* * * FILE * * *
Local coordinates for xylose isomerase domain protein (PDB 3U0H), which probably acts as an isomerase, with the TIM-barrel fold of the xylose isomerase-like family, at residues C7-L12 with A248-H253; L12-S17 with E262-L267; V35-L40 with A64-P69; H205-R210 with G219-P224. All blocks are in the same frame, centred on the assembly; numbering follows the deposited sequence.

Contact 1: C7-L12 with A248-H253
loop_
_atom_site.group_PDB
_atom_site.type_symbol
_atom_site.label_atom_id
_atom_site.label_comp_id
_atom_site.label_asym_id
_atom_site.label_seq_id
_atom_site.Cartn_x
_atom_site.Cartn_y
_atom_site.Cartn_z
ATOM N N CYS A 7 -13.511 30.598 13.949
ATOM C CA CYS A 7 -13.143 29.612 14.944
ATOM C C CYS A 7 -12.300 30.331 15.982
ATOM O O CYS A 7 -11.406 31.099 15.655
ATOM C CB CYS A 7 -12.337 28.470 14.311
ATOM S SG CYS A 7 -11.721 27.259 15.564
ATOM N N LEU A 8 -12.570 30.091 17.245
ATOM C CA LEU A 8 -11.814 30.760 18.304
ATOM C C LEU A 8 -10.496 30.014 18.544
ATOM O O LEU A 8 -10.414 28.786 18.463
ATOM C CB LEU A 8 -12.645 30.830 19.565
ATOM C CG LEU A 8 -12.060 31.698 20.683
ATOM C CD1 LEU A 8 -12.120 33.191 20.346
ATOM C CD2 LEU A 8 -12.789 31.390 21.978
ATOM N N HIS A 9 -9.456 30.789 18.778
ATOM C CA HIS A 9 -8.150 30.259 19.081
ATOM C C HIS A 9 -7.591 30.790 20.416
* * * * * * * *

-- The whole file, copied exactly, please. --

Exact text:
Local coordinates for xylose isomerase domain protein (PDB 3U0H), which probably acts as an isomerase, with the TIM-barrel fold of the xylose isomerase-like family, at residues C7-L12 with A248-H253; L12-S17 with E262-L267; V35-L40 with A64-P69; H205-R210 with G219-P224. All blocks are in the same frame, centred on the assembly; numbering follows the deposited sequence.

Contact 1: C7-L12 with A248-H253
loop_
_atom_site.group_PDB
_atom_site.type_symbol
_atom_site.label_atom_id
_atom_site.label_comp_id
_atom_site.label_asym_id
_atom_site.label_seq_id
_atom_site.Cartn_x
_atom_site.Cartn_y
_atom_site.Cartn_z
ATOM N N CYS A 7 -13.511 30.598 13.949
ATOM C CA CYS A 7 -13.143 29.612 14.944
ATOM C C CYS A 7 -12.300 30.331 15.982
ATOM O O CYS A 7 -11.406 31.099 15.655
ATOM C CB CYS A 7 -12.337 28.470 14.311
ATOM S SG CYS A 7 -11.721 27.259 15.564
ATOM N N LEU A 8 -12.570 30.091 17.245
ATOM C CA LEU A 8 -11.814 30.760 18.304
ATOM C C LEU A 8 -10.496 30.014 18.544
ATOM O O LEU A 8 -10.414 28.786 18.463
ATOM C CB LEU A 8 -12.645 30.830 19.565
ATOM C CG LEU A 8 -12.060 31.698 20.683
ATOM C CD1 LEU A 8 -12.120 33.191 20.346
ATOM C CD2 LEU A 8 -12.789 31.390 21.978
ATOM N N HIS A 9 -9.456 30.789 18.778
ATOM C CA HIS A 9 -8.150 30.259 19.081
ATOM C C HIS A 9 -7.591 30.790 20.416